Organ pipe coral (Tubipora musica)

KingdomAnimalia
PhylumCnidaria
ClassAnthozoa
OrderStolonifera
FamilyTubiporidae
GenusTubipora (1)

Tubipora musica is classified as Near Threatened (NT) on the IUCN Red List (1) and listed on Appendix II of CITES (2).

Unlike most corals, it is not colourful polyps that make organ pipe corals attractive, but instead, their dark red coloured skeleton (3). The skeleton is composed of thin tubes, or pipes, (hence its common name), which are two millimetres in diameter and cemented together by horizontal plates at intervals of several centimetres (4). Unless the colony has been damaged, a mass of greenish-brown or grey polyps, each with eight tentacles, obscures the skeleton (3) (5). These colonies can form mounds up to 50 centimetres in diameter and may dominate large patches of reef (4). There are at least two species, of which only Tubipora musica is named (3). The structure of the tentacles of different colonies of T. musica varies greatly; some have broad feather-like pinnae (tiny projections) down the sides of the tentacles, whilst others have no pinnae at all (3).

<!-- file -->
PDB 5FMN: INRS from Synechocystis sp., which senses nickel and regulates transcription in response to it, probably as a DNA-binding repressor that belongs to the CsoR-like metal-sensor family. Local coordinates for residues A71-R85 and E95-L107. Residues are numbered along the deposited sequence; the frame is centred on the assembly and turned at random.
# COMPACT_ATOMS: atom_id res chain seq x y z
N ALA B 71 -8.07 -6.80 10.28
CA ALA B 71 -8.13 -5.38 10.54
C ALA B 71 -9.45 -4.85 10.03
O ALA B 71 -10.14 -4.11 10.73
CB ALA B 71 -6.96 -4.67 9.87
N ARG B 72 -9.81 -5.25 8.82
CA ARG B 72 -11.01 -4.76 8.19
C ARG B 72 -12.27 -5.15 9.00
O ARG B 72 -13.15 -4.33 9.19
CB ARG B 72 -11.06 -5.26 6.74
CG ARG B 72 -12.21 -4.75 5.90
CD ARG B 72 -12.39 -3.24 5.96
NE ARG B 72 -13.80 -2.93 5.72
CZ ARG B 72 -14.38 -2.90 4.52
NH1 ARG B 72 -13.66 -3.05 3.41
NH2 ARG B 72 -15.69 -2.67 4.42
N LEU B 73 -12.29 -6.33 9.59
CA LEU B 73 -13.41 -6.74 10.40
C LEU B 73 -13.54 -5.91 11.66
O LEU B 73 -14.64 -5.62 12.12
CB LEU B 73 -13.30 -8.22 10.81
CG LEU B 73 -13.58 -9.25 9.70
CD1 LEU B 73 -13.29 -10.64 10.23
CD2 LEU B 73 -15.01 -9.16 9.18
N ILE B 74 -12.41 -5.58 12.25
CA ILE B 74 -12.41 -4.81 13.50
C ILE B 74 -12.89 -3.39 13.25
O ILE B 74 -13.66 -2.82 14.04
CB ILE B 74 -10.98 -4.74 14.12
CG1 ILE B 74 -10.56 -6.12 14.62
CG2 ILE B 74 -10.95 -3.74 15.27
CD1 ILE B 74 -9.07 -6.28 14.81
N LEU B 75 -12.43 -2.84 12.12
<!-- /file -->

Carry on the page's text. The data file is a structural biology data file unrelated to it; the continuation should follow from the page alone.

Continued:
Occurs throughout the west Pacific, to the south of Japan, west to Africa’s east coast, and throughout the Red Sea (5).

Organ pipe corals are restricted to shallow water, and tend to be found in sheltered areas (6). It is a common species on reef slopes, but inconspicuous (5).

The distinctive red pipes contain the coral polyps which, like many other corals, have microscopic algae (zooxanthellae) living within their tissues. Through photosynthesis, these symbiotic algae produce energy-rich molecules that the coral polyps can use as nutrition (3). In return, the coral provides the algae with protection and access to sunlight. In addition, organ pipe corals can capture plankton and organic particles from the water using their feathery tentacles (7).

The permanently coloured skeleton of organ pipe corals makes it an attractive material for ornaments and jewellery (5). It is also crushed and sold in spice shops in countries like Yemen (8), and is a popular species in aquariums as it is easy to maintain and fairly tolerant of aquarium conditions (9). As a result, organ pipe corals are one of the 15 most traded genera of corals (8), and it is under considerable pressure from over-harvesting (9). Whilst trade in this species should be regulated under the Convention on International Trade in Endangered Species (CITES) it seems to have suffered from illegal collection, for example, several major collections of organ pipe coral skeletons were caught being smuggled from the Egyptian Red Sea coral reefs (9).